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A chardalyn was a rare, naturally occurring substance mined in nugget form in the northern and northwestern regions of Faerûn.[1][2][3][4][5][6][8][9]

DescriptionEdit

When first discovered in Netheril, these oval-shaped[3] black stones[1][6][7][9][10] were described as "useless rocks" by miners, but their affinity for magic was soon discovered.[11] These nuggets were as brittle as glass and turned into a powder when they were forcefully struck or when hurled against a solid object.[10] Until the early 1370s DR, the rarity and fragility of chardalyns contributed to their high base value of 20,000 gp.[6] Once techniques like gem magic became more widespread, the base value of chardalyns dropped to 8,000 gp for a large stone that could hold the most powerful magics, and even lower for smaller, more limited stones.[7]

PowersEdit

A single chardalyn could absorb one spell, which was released when the stone was crushed or destroyed. This was a natural ability of the substance and did not require any magical preparation or treatment beforehand. The spell stayed encased in the chardalyn indefinitely—it could be released seconds or centuries later. Usually, the spell was cast with the chardalyn as the target and it was absorbed without fail, but an empty chardalyn had a slightly better than even chance to absorb a spell that did not target it directly, as long as it was in the spell's area of effect. Once a chardalyn was imbued with a spell, additional spells had no effect on the stone. When shattered, the attributes (power, volume, duration, damage, etc.) of the spell were unchanged and the focal point was the exact location where the breakage occurred.[1][6][7][9][10]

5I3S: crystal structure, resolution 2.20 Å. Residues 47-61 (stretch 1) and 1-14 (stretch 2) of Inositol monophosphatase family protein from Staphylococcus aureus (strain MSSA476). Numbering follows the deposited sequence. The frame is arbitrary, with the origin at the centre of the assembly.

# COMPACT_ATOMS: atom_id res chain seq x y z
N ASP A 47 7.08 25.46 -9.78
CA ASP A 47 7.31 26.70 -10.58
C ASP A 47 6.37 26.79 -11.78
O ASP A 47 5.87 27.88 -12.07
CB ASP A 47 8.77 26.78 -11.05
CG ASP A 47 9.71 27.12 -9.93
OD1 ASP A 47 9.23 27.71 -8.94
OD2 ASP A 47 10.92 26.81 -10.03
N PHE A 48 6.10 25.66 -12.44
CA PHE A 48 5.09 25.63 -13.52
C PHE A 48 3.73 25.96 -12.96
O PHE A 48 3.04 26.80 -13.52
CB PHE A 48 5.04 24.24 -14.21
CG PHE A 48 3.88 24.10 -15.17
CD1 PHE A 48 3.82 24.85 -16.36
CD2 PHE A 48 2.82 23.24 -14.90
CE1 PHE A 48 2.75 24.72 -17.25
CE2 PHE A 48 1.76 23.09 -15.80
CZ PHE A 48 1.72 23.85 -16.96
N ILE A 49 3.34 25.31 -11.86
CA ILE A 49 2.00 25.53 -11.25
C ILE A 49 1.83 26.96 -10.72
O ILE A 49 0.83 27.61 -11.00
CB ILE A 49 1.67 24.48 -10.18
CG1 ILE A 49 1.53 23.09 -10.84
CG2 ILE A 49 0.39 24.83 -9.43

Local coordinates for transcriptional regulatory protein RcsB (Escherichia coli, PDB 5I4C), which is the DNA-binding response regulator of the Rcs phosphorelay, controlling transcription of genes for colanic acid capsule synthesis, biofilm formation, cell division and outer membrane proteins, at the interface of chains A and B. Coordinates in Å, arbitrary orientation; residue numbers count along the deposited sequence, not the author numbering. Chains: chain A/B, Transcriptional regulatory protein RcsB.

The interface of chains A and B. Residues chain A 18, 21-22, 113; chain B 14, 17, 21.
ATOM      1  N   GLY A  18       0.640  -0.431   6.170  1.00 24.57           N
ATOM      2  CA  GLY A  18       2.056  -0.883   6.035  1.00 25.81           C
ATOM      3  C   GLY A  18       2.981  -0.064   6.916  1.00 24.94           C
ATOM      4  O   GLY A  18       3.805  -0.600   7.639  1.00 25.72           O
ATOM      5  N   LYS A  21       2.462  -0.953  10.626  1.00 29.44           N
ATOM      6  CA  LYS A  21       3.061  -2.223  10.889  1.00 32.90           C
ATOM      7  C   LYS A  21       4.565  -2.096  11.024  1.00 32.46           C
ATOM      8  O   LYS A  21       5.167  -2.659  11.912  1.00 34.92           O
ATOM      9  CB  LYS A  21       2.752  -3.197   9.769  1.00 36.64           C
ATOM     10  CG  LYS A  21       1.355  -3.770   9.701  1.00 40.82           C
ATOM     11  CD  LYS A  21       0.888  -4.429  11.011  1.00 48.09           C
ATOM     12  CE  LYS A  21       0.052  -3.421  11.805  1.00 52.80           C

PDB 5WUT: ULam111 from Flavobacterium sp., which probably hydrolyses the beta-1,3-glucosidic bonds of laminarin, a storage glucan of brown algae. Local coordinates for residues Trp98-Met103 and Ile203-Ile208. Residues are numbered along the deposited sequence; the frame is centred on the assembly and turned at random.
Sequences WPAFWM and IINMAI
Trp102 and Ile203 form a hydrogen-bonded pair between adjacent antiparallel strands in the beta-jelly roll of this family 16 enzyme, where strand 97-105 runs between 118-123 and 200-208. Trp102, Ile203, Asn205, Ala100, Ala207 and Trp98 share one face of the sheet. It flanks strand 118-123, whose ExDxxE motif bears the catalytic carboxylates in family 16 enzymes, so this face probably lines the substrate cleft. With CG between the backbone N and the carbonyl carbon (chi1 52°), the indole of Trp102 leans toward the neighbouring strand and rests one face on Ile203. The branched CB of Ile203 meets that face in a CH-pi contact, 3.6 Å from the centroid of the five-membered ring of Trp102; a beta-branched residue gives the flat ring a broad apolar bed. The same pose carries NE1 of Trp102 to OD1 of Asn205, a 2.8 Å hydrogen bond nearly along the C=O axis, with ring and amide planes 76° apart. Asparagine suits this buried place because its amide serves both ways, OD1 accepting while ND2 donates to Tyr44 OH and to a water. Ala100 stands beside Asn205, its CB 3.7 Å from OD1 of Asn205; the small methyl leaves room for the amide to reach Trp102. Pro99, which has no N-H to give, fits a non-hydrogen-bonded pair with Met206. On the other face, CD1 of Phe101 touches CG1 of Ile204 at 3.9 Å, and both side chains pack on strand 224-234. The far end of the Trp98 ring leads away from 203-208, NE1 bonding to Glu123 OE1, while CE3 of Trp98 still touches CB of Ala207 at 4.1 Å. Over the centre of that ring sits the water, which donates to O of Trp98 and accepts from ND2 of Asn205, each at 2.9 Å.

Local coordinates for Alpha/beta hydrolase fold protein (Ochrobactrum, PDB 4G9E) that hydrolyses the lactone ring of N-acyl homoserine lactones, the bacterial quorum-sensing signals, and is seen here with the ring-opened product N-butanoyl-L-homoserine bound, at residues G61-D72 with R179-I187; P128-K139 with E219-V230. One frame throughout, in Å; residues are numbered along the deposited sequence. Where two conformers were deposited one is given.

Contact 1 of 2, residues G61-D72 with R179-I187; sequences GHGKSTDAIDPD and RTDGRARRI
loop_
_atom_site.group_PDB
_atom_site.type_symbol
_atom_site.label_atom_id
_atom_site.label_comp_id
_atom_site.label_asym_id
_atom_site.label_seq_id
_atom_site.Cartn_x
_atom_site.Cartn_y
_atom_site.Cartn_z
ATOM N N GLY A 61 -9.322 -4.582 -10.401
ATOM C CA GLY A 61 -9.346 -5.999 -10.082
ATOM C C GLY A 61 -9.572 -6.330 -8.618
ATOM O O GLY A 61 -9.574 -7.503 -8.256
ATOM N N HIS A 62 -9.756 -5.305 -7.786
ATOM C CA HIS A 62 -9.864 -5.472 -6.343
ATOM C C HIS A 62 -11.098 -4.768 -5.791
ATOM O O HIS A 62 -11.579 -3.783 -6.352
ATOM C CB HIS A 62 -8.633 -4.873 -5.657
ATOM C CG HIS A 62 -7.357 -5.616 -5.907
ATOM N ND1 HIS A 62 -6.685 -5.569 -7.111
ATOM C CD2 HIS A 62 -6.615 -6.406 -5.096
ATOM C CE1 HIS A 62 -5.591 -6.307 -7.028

The ancient Netherese tried for many years to find a use for the powder residue left behind after smashing a chardalyn, but to no avail.[10]

The epic arcanist spell Mavin's earthfast required six chardalyn imbued with transmute mud to rock spells as one of its material components.[12]

HistoryEdit

These magical stones were first discovered (by humans) in ancient Netheril near the city of Fluvion, where the Wont Surge joined the Zweihaus River, in −1205 DR (NY 2654)[8][13] by an arcanist named Elorian. Miners brought her what they considered useless rocks, but she sensed they were magical and soon discovered their capacity for spell storage and release. This tremendous discovery brought immediate prosperity to Fluvion and ushered in what historians called the Age of Discovery that lasted for over half a millennium.[11] After the Fall of Netheril, Fluvion was just a ruin[14] on the Plain of Standing Stones.[4][5]

Chardalyns were known to the sarrukh millennia before the Netherese discovered them. A vast cache of chardalyn stones, long forgotten by all but the incredibly ancient Terraseer (a sarrukh lich from Isstosseffifil who visited the Netherese in disguise), was buried deep below the foothills north of the Sword Mountains near the Sword Coast. In −2368 DR (NY 1491),[15] the Terraseer manipulated the Netherese to build an outpost there and dig a well that would never run dry. In the process of this expedition, the Netherese army had to kill thousands of owlbears and other monsters, eventually slaying the deepspawn that guarded the lost chamber. The Terraseer got his chardalyns, but the outpost, Quesseer, lasted less than 300 years and only the Old Owl Well was left.[16][note 2]

In the 1360s and 1370s DR, the Riders of Nesmé had some veteran members that were equipped with shields studded with chardalyn stones that were charged with fireball spells, so a weapon striking one of these gave the enemy and those nearby a face full of fire. The Riders wore rings of fire resistance to protect themselves against the blasts.[1][6]